Springtime Pasta Salad:

8 oz. pasta of choice (I used elbow macaroni), cooked according to package directions
1 cup frozen green peas, thawed
2 Tbs. minced red onion
2 oz. cheddar cheese cut into small cubes
Dill Mayonnaise

Combine all ingredients in a bowl. Taste salad and add salt and pepper, if necessary.


A vinaigrette is similar to a mayonnaise without the egg yolk. The basic ratio is 1 part acid to 1 1/2-2 parts oil. Again, you can change up the flavor profile simply by changing the acid and oil that you use. This recipe uses tangelo/tangerine juice as the acid and sunflower oil to create a light dressing for strawberry and spinach salad.

Tangerine Vinaigrette:

3 Tbs. freshly squeezed tangerine juice
2 tsp. sugar
1/2 tsp. salt
dash of pepper
1/2 tsp. minced fresh mint, or 1/4 tsp. dried mint
1/4 cup canola, safflower, or light olive oil

Whish together juice, sugar, salt, pepper and mint. Drizzle in the oil while whisking. Taste and correct seasoning as desired. The dressing will not remain emulsified for long, so whisk the dressing again before using.

Strawberry Spinach Salad:

Wash, hull, and slice one quart fresh strawberries and place in a bowl with 8 oz. washed baby spinach. Add 1/3 cup crumbled feta cheese and toss. Slice half of a red onion very thin and toss the onion with the other salad ingredients. Drizzle salad with Tangerine Vinaigrette.
Add a feww grinds of pepper, if desired, before serving.

Chocolate Dessert Sauce (like Hershey's Syrup, but darker and better)

Let's face it. The bottle of Hershey's syrup lasts about as long as the gallon of milk, which isn't very long around my house. No worries though if you know how to whip up a batch of homemade chocolate sauce that's so good and so easy. I always have the ingredients on hand to make this sauce, so it's my go-to recipe.

2/3 cup sugar
1 1/2 cups water
2 oz. cocoa powder, pressed through a sieve to remove lumps
1 oz. heavy cream
3 oz. unsalted butter
1 tsp. pure vanilla extract
1 tsp. salt

Stir together the cocoa powder and some of the measured water to make a smooth paste. Set aside. Place the sugar and remaining water in a heavy-bottomed saucepan. Stir to dissolve the sugar while heating over medium high heat. Once the sugar has completely dissolved (there shouldn't be any sugar crystals on the side of the pan) quit stirring. Leave the sugar mixture alone and bring it to a boil. Turn the heat down to a simmer and add the chocolate paste. Whisk together. Boil the chocolate mixture over medium heat for 15 minutes, stirring often. Remove from the heat and add the cream and butter. Stir. Taste the sauce and add some vanilla extract and salt, if desired. Let cool to room temperature before serving.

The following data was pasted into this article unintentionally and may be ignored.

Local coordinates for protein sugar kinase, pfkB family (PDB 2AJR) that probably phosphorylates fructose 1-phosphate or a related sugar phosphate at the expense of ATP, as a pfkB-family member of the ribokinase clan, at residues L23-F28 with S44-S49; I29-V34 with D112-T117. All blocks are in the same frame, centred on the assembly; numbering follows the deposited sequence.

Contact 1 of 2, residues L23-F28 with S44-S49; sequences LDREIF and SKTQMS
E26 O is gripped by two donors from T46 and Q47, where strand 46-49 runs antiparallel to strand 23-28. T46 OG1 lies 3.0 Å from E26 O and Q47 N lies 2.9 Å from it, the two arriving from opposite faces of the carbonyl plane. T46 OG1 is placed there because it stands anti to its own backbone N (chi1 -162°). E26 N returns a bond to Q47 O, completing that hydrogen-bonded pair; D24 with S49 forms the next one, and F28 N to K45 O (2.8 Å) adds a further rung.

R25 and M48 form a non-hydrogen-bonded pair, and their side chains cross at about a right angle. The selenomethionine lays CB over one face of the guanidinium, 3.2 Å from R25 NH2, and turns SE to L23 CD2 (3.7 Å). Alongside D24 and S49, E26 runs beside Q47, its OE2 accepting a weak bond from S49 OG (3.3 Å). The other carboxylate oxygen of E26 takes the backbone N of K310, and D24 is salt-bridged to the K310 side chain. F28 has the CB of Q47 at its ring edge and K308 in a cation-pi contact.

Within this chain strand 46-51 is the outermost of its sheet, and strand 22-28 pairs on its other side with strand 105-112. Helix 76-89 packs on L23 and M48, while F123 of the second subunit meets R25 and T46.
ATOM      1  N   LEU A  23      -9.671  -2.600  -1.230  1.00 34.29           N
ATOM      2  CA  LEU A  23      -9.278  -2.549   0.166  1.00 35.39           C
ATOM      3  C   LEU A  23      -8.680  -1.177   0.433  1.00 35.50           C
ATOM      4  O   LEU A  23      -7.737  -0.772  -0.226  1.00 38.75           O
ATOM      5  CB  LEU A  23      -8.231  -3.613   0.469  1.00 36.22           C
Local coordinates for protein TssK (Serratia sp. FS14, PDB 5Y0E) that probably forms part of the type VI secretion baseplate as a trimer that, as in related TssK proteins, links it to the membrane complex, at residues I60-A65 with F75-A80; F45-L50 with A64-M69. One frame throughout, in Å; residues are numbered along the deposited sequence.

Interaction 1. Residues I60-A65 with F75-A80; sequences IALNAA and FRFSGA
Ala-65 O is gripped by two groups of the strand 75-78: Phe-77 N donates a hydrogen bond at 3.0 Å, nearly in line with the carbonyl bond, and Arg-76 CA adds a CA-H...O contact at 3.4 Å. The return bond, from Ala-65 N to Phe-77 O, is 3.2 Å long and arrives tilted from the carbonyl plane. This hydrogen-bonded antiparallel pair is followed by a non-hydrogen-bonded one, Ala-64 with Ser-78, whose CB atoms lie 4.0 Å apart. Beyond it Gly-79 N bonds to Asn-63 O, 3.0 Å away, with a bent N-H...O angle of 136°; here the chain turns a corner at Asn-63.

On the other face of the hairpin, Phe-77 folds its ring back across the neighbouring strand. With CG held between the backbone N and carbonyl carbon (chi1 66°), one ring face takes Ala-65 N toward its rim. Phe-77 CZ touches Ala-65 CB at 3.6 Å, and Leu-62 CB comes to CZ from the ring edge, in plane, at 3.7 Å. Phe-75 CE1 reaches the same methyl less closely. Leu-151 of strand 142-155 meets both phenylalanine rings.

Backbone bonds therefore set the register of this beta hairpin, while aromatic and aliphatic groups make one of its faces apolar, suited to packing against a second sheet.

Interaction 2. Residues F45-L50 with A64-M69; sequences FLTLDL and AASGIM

Extra Recipes

Butter Cake: adjusted for high-altitude

Place oven rack in lower third of oven. Preheat oven to 350 degrees F.

Stir together in a bowl: 2 cups all-purpose flour, 1 1/2 tsp. baking powder and 1/2 tsp. salt. Set aside.

In a large mixing bowl, beat together 1 1/2 sticks (12 Tbs) soft unsalted butter and 3 large eggs. Add 1 tsp. pure vanilla extract and 1 1/2 tsp. pure almond extract.

Alternately add the flour and 1 cup plus 2 Tbs. buttermilk to the butter/sugar/egg mixture, beating well after each addition.

Scrape batter into a loaf pan that has been sprayed with cooking spray and lined with parchment paper (at least on the bottom). Bake for 50-55 minutes or until a toothpick inserted in the middle of the cake comes out clean. Let the cake cool on a wire rack for 15 minutes. Scrape down the sides of the pan with a knife before trying to invert the cake onto the cooling rack. Cool completely before slicing.

Compound Butter: to 1/2 pound unsalted butter, add 1 Tbs. fresh lemon juice, 2 Tbs. minced fresh parsley, 1 tsp. sea salt, and 1/8 tsp. white pepper. Mix together thoroughly. Spoon the butter onto a piece of plastic wrap and roll into a log about 1" in diameter. Chill butter until it's firm before using. Use on meats or add to steamed vegetables or pan sauce.


No comments:

Post a Comment